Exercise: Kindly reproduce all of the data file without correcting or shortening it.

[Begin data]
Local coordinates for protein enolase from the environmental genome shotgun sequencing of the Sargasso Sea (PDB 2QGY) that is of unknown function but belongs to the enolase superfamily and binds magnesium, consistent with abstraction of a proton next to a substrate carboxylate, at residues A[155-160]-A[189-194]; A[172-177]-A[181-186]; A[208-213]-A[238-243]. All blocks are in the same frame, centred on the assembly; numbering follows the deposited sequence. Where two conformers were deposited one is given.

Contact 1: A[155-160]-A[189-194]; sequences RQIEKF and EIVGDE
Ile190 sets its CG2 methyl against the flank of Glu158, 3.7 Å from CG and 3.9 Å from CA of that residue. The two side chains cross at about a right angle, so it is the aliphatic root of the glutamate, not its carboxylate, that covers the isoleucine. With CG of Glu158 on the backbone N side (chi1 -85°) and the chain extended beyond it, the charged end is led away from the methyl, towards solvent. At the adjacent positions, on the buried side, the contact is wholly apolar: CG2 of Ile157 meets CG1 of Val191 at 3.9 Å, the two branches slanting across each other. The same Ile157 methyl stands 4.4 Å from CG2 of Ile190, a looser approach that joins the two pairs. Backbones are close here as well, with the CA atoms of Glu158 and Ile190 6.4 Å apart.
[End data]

Local coordinates for protein enolase from the environmental genome shotgun sequencing of the Sargasso Sea (PDB 2QGY) that is of unknown function but belongs to the enolase superfamily and binds magnesium, consistent with abstraction of a proton next to a substrate carboxylate, at residues A[155-160]-A[189-194]; A[172-177]-A[181-186]; A[208-213]-A[238-243]. All blocks are in the same frame, centred on the assembly; numbering follows the deposited sequence. Where two conformers were deposited one is given.

Contact 1: A[155-160]-A[189-194]; sequences RQIEKF and EIVGDE
Ile190 sets its CG2 methyl against the flank of Glu158, 3.7 Å from CG and 3.9 Å from CA of that residue. The two side chains cross at about a right angle, so it is the aliphatic root of the glutamate, not its carboxylate, that covers the isoleucine. With CG of Glu158 on the backbone N side (chi1 -85°) and the chain extended beyond it, the charged end is led away from the methyl, towards solvent. At the adjacent positions, on the buried side, the contact is wholly apolar: CG2 of Ile157 meets CG1 of Val191 at 3.9 Å, the two branches slanting across each other. The same Ile157 methyl stands 4.4 Å from CG2 of Ile190, a looser approach that joins the two pairs. Backbones are close here as well, with the CA atoms of Glu158 and Ile190 6.4 Å apart.